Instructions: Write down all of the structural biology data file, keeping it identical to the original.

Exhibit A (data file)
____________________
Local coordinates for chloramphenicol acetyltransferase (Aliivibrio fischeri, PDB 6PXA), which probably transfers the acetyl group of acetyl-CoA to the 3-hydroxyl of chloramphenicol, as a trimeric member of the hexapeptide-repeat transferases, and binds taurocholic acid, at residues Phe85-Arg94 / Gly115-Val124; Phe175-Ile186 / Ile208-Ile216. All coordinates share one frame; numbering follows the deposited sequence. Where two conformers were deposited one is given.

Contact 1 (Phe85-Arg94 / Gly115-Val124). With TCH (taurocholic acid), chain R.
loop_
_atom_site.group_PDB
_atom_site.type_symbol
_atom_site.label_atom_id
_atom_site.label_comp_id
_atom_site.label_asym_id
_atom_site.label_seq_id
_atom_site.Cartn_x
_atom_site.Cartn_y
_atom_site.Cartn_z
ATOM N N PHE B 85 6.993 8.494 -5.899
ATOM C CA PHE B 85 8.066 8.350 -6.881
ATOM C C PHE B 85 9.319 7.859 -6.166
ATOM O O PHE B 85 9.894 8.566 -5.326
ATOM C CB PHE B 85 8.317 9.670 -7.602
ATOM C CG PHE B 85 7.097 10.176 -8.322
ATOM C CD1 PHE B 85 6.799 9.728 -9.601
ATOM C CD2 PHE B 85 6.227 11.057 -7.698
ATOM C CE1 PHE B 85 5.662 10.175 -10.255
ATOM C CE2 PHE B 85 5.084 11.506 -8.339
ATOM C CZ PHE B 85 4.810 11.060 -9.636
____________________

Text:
Local coordinates for chloramphenicol acetyltransferase (Aliivibrio fischeri, PDB 6PXA), which probably transfers the acetyl group of acetyl-CoA to the 3-hydroxyl of chloramphenicol, as a trimeric member of the hexapeptide-repeat transferases, and binds taurocholic acid, at residues Phe85-Arg94 / Gly115-Val124; Phe175-Ile186 / Ile208-Ile216. All coordinates share one frame; numbering follows the deposited sequence. Where two conformers were deposited one is given.

Contact 1 (Phe85-Arg94 / Gly115-Val124). With TCH (taurocholic acid), chain R.
loop_
_atom_site.group_PDB
_atom_site.type_symbol
_atom_site.label_atom_id
_atom_site.label_comp_id
_atom_site.label_asym_id
_atom_site.label_seq_id
_atom_site.Cartn_x
_atom_site.Cartn_y
_atom_site.Cartn_z
ATOM N N PHE B 85 6.993 8.494 -5.899
ATOM C CA PHE B 85 8.066 8.350 -6.881
ATOM C C PHE B 85 9.319 7.859 -6.166
ATOM O O PHE B 85 9.894 8.566 -5.326
ATOM C CB PHE B 85 8.317 9.670 -7.602
ATOM C CG PHE B 85 7.097 10.176 -8.322
ATOM C CD1 PHE B 85 6.799 9.728 -9.601
ATOM C CD2 PHE B 85 6.227 11.057 -7.698
ATOM C CE1 PHE B 85 5.662 10.175 -10.255
ATOM C CE2 PHE B 85 5.084 11.506 -8.339
ATOM C CZ PHE B 85 4.810 11.060 -9.636